August 4, 2017
This Caribbean island looks serene, but don't kid yourself
Lately I worry a lot about who to kill off.
Don’t call the police—I’m talking about characters in the thriller I’m currently writing.
I don’t mind offing bad guys, because they fully deserve it. Every one of them, believe me. It’s the good characters who trouble me, imaginary people I’ve come to like and respect.
I’m writing this novel, so I suppose I’m Zeus, and I get to decide who dies and who lives. However, the truth is that the story itself is king of the gods, with its own wishes and demands and requirements. Authors are soothsayers. All we can do, really, is divine what the story wants and do its bidding.
For instance, this novel started as a pure thriller, set on a Caribbean island, but I’m about midway through now and—all on its own—it’s taken on a faint sci-fi tinge, although nothing that couldn’t actually happen in the world today. Let’s just hope it doesn’t.
is the novel’s title. So far, at least. Even in titles, the story will have its way, so we’ll see.
Anyway, back to the question of good characters dying. For some reason, in our real world, we’ve lately had a rash of people we know dying. People not yet in their fullness of years. Brain cancers, heart attacks, prostate cancer, rare disorders with unpronounceable names….
I suppose that what determines who dies too young is not goodness, not badness. It’s just how our story wants to be told.
June 27, 2017
Eric & Murdock, just awarded a ribbon for winning a race (again!)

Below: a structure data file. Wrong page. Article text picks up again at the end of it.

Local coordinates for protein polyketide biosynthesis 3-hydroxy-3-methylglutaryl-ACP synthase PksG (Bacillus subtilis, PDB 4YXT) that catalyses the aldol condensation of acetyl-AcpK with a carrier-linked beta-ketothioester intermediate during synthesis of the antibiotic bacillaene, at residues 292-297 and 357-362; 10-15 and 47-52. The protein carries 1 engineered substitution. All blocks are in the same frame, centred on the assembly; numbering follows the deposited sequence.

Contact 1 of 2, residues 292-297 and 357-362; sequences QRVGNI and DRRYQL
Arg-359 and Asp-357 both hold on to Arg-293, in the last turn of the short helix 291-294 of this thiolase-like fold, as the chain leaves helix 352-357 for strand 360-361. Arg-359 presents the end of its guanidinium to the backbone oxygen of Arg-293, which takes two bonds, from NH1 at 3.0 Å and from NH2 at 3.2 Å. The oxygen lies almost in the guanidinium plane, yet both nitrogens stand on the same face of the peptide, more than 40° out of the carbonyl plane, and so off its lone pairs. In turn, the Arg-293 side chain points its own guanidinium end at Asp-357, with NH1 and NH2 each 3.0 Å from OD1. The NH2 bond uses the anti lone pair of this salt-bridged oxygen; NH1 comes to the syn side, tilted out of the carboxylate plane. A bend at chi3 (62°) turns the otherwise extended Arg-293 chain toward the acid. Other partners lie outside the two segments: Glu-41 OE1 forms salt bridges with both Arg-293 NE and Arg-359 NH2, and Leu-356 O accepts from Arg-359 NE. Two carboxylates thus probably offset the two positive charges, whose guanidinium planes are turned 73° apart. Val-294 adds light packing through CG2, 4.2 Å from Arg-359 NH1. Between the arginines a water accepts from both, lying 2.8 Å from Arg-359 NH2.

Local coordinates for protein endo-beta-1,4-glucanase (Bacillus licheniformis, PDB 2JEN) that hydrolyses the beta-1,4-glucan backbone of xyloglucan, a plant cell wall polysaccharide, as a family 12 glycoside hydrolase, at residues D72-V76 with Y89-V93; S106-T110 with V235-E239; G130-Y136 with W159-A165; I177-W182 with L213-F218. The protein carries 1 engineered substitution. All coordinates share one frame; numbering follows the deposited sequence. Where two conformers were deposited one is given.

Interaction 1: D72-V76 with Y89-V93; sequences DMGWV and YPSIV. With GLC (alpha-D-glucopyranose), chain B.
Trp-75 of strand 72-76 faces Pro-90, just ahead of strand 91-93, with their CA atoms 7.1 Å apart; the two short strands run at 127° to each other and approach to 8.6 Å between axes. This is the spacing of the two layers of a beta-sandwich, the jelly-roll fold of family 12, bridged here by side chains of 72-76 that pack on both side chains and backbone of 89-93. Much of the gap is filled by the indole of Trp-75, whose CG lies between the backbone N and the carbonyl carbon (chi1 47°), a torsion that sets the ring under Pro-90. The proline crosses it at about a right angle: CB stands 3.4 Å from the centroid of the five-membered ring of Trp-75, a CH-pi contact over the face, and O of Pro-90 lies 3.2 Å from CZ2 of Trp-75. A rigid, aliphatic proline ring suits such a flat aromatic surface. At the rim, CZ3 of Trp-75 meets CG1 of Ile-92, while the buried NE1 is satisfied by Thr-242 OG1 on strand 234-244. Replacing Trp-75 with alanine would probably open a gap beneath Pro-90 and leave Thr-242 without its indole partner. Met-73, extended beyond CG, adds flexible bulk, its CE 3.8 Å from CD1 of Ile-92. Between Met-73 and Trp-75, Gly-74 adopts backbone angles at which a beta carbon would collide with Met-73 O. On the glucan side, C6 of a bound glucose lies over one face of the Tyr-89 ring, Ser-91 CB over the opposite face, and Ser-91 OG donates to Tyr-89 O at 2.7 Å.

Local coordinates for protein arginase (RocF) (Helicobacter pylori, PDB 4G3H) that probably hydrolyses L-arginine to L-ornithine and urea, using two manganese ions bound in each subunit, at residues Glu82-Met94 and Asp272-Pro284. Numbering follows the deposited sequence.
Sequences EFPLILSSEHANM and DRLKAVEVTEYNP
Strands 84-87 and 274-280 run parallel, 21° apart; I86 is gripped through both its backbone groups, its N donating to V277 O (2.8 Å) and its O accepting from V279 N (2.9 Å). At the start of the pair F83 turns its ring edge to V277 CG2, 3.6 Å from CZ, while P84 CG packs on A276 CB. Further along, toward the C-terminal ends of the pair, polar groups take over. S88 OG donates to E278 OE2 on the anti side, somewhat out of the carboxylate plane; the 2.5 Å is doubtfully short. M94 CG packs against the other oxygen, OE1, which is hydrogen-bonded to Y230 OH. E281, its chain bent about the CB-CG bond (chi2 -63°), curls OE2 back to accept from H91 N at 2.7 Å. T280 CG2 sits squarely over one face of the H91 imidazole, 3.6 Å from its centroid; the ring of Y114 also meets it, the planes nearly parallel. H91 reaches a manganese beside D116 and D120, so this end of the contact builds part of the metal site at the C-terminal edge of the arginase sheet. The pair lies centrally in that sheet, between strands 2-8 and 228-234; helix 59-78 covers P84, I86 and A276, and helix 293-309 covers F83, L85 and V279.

In our celebrity obsessed society, where it seems only People Magazine
A-listers rate attention, here’s what we see all around us—talent, ability, accomplishment, decency. In this blog, we try to acknowledge what we see.
So, here’s one….
Our friend Eric was just inducted into the Vermont runners’ Hall of Fame, with these words:
“For the better part of three decades, Eric Morse was the most dominant road runner in Vermont.” And this: “Whenever Eric entered a local race, the only question was who would finish in second behind him.”
Six-times the state’s high-school champion in cross country and track. A running scholarship to college. Then, seven times, a member of the U.S.A Mountain Running Team, competing internationally, often racing up Alpine peaks. Who even knew there was such a sport? Not us, until we met Eric.
He’s retired from Team U.S.A., but he still races. He partners with his super-fast West Highland Terrier, Murdock, and he’s still a champ—he and Murdock miss few “six-legged” races in the U.S. northeast.
They win every one.
--Joyce & Richard
May 8, 2017
This tableau of dinosaurs partially inspired one of Richard’s fantasy stories, “Last Days of the Cretaceous,” in his anthology, Frankie & Johnny, & Nellie Bly
It’s set in Atlantis, where aristocratic sportsmen hunt the tyrannosaurus rex.
Yes, dinosaurs disappeared long before humans showed up. We all know that.
Yet, here’s this convivial family, grazing at Florida’s Dinosaur World. It shows the huge reptiles and humans can co-exist, if the dinosaurs are made of concrete.
--Richard & Joyce
February 25, 2017
Western Movies Didn't Get It Quite Right
Conestoga wagon—the iconic wagon of the pioneer west!